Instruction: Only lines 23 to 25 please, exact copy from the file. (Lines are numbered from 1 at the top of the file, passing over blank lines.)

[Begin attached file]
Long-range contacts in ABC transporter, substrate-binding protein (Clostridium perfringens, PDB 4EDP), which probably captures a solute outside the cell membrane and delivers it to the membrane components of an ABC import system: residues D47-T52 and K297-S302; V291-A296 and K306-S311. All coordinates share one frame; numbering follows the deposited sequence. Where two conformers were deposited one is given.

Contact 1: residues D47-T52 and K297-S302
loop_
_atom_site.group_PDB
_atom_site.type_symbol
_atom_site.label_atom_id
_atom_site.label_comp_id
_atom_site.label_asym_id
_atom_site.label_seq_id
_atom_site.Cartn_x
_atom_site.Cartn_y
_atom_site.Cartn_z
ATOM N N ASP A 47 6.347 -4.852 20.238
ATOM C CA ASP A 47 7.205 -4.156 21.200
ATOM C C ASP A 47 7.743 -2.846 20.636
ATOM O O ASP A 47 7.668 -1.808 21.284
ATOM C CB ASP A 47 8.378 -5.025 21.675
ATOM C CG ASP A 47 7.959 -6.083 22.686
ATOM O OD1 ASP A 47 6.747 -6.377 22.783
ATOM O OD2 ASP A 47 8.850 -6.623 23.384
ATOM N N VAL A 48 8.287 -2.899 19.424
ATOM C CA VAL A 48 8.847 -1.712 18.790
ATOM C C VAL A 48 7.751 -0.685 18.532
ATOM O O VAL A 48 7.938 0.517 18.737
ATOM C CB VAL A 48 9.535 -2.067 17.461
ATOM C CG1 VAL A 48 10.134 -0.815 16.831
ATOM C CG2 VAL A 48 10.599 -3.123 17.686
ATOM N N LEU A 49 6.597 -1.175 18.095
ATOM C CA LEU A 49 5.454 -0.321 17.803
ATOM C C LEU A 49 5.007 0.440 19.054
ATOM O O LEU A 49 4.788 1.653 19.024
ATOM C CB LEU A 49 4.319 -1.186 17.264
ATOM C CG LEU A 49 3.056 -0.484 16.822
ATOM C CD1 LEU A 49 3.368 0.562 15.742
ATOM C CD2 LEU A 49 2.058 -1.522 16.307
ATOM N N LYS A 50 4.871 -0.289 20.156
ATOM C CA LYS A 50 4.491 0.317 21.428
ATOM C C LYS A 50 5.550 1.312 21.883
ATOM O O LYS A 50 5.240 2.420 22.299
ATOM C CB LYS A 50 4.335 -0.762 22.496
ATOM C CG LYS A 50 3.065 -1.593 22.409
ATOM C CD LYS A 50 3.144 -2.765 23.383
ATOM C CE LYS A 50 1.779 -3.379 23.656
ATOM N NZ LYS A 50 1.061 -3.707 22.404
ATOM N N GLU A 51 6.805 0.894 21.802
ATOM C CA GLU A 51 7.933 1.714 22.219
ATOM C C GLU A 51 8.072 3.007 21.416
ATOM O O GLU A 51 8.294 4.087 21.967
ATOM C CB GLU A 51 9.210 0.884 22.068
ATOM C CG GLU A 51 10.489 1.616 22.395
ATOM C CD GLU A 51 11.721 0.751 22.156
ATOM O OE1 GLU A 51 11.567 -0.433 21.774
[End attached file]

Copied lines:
ATOM C C VAL A 48 7.751 -0.685 18.532
ATOM O O VAL A 48 7.938 0.517 18.737
ATOM C CB VAL A 48 9.535 -2.067 17.461